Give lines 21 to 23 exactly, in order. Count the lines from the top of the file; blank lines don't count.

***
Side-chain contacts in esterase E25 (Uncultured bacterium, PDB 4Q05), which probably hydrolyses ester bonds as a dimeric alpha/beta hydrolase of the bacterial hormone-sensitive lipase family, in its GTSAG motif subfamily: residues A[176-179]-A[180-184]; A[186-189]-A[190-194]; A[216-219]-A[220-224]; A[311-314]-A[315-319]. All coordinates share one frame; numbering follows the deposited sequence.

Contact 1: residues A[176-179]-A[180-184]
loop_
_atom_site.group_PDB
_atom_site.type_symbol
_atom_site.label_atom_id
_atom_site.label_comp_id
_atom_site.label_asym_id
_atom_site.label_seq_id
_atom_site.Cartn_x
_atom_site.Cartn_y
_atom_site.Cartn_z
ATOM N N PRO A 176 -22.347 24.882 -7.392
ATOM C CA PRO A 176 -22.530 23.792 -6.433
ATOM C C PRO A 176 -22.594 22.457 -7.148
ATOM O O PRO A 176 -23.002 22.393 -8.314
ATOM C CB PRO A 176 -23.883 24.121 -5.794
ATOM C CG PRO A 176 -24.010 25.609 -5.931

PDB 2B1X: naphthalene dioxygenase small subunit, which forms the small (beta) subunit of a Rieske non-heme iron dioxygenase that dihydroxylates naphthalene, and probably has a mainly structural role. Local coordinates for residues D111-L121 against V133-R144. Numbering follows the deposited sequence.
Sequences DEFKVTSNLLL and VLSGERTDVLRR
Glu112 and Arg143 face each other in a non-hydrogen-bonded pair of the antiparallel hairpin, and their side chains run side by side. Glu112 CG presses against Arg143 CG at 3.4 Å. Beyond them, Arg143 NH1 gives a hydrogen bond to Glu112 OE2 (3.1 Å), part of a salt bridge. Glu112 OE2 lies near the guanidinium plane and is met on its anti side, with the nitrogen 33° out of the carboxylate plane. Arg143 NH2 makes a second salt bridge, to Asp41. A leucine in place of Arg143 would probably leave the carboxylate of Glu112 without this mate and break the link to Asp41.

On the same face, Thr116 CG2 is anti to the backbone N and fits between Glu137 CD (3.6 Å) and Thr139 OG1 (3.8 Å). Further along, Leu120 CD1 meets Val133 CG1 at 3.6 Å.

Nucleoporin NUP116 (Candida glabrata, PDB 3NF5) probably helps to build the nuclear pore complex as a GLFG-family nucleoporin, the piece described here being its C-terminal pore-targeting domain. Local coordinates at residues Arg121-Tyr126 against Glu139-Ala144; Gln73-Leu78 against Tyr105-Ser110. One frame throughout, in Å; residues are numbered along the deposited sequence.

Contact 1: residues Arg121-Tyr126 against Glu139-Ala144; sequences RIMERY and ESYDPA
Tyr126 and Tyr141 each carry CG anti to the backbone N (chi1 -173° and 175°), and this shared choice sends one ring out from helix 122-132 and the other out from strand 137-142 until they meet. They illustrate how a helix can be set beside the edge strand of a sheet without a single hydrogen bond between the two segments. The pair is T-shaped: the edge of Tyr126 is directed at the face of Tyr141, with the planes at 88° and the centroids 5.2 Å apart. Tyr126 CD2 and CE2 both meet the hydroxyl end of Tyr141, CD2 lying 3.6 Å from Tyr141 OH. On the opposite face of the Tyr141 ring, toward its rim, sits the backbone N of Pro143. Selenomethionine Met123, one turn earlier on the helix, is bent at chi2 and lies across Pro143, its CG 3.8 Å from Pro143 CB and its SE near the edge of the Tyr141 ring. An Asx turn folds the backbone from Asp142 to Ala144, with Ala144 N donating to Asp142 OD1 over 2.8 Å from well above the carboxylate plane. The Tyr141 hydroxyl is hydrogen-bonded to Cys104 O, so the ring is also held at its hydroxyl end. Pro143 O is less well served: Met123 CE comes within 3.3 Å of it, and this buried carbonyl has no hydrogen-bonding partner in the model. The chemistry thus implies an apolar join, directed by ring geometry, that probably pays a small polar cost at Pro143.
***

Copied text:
Glu112 and Arg143 face each other in a non-hydrogen-bonded pair of the antiparallel hairpin, and their side chains run side by side. Glu112 CG presses against Arg143 CG at 3.4 Å. Beyond them, Arg143 NH1 gives a hydrogen bond to Glu112 OE2 (3.1 Å), part of a salt bridge. Glu112 OE2 lies near the guanidinium plane and is met on its anti side, with the nitrogen 33° out of the carboxylate plane. Arg143 NH2 makes a second salt bridge, to Asp41. A leucine in place of Arg143 would probably leave the carboxylate of Glu112 without this mate and break the link to Asp41.

On the same face, Thr116 CG2 is anti to the backbone N and fits between Glu137 CD (3.6 Å) and Thr139 OG1 (3.8 Å). Further along, Leu120 CD1 meets Val133 CG1 at 3.6 Å.

Nucleoporin NUP116 (Candida glabrata, PDB 3NF5) probably helps to build the nuclear pore complex as a GLFG-family nucleoporin, the piece described here being its C-terminal pore-targeting domain. Local coordinates at residues Arg121-Tyr126 against Glu139-Ala144; Gln73-Leu78 against Tyr105-Ser110. One frame throughout, in Å; residues are numbered along the deposited sequence.